Levin, the former head of the Michigan Department of Energy, Labor and Economic Growth and the founder of two clean energy companies, also supports expanding Social Security. The Social Security trust fund is estimated to be depleted by 2034, according to the latest trustees' report.
Lipton also has campaigned on Medicare for all but also has railed against the charter school movement championed by Betsy DeVos, the Grand Rapids billionaire and current U.S. education secretary. She was a critic of charter schools when she served three terms in the state House until 2014.
Levin also has criticized DeVos as he has promised to bolster public education.
Lipton has said she has had a form of multiple sclerosis since age 27 and has been fortunate enough to have health insurance that paid for her medication. But her experience with multiple sclerosis — a disease of the central nervous system that disrupts the flow of information between the brain and body — has taught her that health care is "too important a right to be left to chance or luck."
Lipton supported Sanders in the Michigan primary and Clinton in the general election.
"There's been a sea change in what people are willing to envision," Lipton said.
"I see a lot more anxiety this time over issues that people thought have been asked and answered," she said, citing reproductive freedom, health care and rising corporate influence in politics.
The election of Trump and the trouncing of Democrats in congressional races of late motivated Brook to run.
"This last election was such a complete disaster. I don't believe the current paradigm within my party is working anymore," Brook said. "If we want to get out of the wilderness, it's not going to be with the same people got us there."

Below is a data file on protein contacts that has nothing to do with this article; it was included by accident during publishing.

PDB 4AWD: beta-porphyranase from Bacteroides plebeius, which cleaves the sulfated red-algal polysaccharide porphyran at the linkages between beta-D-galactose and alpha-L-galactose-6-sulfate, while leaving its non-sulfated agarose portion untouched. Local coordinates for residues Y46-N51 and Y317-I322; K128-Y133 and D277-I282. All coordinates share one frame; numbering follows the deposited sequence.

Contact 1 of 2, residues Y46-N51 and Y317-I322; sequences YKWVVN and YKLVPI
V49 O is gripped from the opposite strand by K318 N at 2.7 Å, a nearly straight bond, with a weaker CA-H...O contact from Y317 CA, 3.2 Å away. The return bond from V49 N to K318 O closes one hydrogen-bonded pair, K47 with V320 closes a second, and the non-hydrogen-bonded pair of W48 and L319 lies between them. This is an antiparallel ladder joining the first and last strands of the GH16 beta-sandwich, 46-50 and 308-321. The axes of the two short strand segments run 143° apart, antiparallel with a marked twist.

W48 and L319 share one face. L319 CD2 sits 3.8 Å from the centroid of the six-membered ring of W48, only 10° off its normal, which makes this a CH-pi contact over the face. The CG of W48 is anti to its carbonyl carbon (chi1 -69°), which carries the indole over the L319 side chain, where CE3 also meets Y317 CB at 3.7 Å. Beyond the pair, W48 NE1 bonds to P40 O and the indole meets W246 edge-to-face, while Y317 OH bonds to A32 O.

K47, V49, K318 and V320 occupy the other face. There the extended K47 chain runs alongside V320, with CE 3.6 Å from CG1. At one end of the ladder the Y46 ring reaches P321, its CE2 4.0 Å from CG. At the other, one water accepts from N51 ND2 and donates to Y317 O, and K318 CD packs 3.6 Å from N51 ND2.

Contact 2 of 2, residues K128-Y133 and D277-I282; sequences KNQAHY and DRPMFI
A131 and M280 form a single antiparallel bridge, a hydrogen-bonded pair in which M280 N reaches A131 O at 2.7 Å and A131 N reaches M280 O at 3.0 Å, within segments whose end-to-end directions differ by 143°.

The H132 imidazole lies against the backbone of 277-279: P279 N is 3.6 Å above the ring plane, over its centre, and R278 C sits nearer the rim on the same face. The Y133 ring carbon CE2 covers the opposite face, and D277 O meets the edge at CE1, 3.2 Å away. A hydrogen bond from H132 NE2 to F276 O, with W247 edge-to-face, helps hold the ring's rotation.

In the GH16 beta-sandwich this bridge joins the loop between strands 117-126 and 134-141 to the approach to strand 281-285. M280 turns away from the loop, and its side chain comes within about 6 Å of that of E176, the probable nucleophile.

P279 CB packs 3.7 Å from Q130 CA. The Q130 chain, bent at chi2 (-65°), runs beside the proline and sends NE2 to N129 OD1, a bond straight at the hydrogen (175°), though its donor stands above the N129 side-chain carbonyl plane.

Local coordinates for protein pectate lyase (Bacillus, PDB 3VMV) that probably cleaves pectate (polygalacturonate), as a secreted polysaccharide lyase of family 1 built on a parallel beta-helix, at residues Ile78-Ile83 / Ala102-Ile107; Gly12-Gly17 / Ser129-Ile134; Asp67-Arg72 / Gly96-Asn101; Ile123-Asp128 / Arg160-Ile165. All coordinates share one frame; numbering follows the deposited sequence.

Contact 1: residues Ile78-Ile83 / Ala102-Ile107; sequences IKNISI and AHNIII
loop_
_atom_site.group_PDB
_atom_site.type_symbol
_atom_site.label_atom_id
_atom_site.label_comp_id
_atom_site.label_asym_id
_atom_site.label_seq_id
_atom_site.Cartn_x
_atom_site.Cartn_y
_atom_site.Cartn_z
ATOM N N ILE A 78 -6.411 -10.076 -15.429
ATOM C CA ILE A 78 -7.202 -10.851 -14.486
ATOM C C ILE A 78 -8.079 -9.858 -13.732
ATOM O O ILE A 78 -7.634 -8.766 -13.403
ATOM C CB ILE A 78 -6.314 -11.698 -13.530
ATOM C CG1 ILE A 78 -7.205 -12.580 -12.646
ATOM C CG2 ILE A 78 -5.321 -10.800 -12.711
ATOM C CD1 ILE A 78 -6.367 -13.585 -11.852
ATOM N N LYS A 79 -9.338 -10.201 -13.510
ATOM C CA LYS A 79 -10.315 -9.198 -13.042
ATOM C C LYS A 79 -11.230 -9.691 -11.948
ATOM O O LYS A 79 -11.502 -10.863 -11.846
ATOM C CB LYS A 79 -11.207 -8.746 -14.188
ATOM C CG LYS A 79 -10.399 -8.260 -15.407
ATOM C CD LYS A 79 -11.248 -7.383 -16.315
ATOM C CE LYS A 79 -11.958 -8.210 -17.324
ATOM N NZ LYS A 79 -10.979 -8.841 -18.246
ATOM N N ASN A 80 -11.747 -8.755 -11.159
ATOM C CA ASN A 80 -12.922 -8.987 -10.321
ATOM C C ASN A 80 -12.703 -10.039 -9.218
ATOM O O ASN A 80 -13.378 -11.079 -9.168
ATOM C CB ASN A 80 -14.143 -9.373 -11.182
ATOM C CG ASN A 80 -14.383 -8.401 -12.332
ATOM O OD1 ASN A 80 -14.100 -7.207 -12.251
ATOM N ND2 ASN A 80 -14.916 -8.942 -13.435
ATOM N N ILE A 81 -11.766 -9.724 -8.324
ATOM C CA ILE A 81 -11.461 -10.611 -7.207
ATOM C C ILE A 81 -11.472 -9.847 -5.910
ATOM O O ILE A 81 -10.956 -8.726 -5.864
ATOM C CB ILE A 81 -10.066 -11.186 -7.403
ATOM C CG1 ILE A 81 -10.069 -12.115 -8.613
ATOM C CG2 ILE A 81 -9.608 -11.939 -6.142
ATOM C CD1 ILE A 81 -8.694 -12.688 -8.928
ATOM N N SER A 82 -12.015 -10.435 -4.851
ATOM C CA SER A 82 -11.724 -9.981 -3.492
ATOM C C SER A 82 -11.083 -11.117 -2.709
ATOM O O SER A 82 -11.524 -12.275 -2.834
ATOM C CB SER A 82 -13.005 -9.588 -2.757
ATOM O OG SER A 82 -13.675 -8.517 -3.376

Levin and Lipton said voters often bring up the issue of fixing Michigan's crumbling roads and bridges. They argue that the state's $1.2 billion phased-in aid package isn't working quickly enough to deal with the infrastructure problems.
Both favor more federal aid to jump-start major infrastructure repairs on roads, bridges, sewers and ports.
Lipton wants to create a "Federal Jobs Program" for overhauling the nation's infrastructure in a bid to "produce family-sustaining jobs, raise living standards, reduce inequality, strengthen education and foster a clean, healthy environment."
Levin talks about identifying particular needs, including a major lock at the Sault Ste. Marie locks in the Upper Peninsula. "Let’s identify whatever mix of taxes, bonds and notes are needed to pay for rebuilding our country in the most efficient and cost-effective way," he said on his campaign website.
Brook said he wants to fund the repair of the Soo Locks and build "an impenetrable barrier keeping Asian Carp out of the Great Lakes" in an effort to "protect Michigan’s economy and future."
The district includes Ferndale, Oak Park, Royal Oak, Hazel Park, St.Clair Shores, Warren, Bloomfield, and Sterling Heights. There are more district voters in the Oakland County area of the district, which voted for Clinton in 2016, than than there in the Macomb County area. But the Democratic candidates each said the influence of Trump shouldn't be overlooked.
"I think there were enough Democrats who voted for Trump in this district that enabled him to win Macomb County," said Levin, who attended a recent meet-the-candidate barbecue at the St. Clair Shores home of a supporter. Some attendees talked about how Trump has divided their families to the point that they no longer talk to some of their relatives.
Before his stints in government and clean energy, Levin was a union organizer. He has been endorsed by more than a dozen regional and national unions, including the AFL-CIO and AFSCME.
While Levin has contributed $75 of his own money to his campaign, Lipton has loaned herself nearly $300,000.
The primary winner will face Republican Candius Stearns of Sterling Heights in the fall election.